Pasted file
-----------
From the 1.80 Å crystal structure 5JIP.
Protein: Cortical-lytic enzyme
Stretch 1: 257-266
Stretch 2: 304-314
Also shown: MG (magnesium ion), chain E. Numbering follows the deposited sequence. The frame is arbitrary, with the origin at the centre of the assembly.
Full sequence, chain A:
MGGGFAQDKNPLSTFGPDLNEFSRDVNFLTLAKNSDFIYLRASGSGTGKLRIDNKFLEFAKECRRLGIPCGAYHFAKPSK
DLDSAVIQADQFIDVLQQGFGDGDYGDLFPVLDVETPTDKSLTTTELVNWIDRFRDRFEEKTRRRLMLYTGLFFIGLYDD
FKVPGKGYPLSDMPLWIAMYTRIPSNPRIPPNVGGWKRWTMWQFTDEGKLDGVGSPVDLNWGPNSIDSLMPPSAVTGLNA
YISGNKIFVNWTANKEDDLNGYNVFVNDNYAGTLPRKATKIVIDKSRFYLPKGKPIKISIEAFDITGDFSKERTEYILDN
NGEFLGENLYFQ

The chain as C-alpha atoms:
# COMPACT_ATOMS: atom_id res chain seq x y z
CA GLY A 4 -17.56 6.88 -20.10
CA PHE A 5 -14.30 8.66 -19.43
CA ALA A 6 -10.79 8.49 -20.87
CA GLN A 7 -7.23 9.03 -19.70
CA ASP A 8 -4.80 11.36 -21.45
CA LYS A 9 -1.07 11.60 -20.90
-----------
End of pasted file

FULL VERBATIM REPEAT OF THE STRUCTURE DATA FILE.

From the 1.80 Å crystal structure 5JIP.
Protein: Cortical-lytic enzyme
Stretch 1: 257-266
Stretch 2: 304-314
Also shown: MG (magnesium ion), chain E. Numbering follows the deposited sequence. The frame is arbitrary, with the origin at the centre of the assembly.
Full sequence, chain A:
MGGGFAQDKNPLSTFGPDLNEFSRDVNFLTLAKNSDFIYLRASGSGTGKLRIDNKFLEFAKECRRLGIPCGAYHFAKPSK
DLDSAVIQADQFIDVLQQGFGDGDYGDLFPVLDVETPTDKSLTTTELVNWIDRFRDRFEEKTRRRLMLYTGLFFIGLYDD
FKVPGKGYPLSDMPLWIAMYTRIPSNPRIPPNVGGWKRWTMWQFTDEGKLDGVGSPVDLNWGPNSIDSLMPPSAVTGLNA
YISGNKIFVNWTANKEDDLNGYNVFVNDNYAGTLPRKATKIVIDKSRFYLPKGKPIKISIEAFDITGDFSKERTEYILDN
NGEFLGENLYFQ

The chain as C-alpha atoms:
# COMPACT_ATOMS: atom_id res chain seq x y z
CA GLY A 4 -17.56 6.88 -20.10
CA PHE A 5 -14.30 8.66 -19.43
CA ALA A 6 -10.79 8.49 -20.87
CA GLN A 7 -7.23 9.03 -19.70
CA ASP A 8 -4.80 11.36 -21.45
CA LYS A 9 -1.07 11.60 -20.90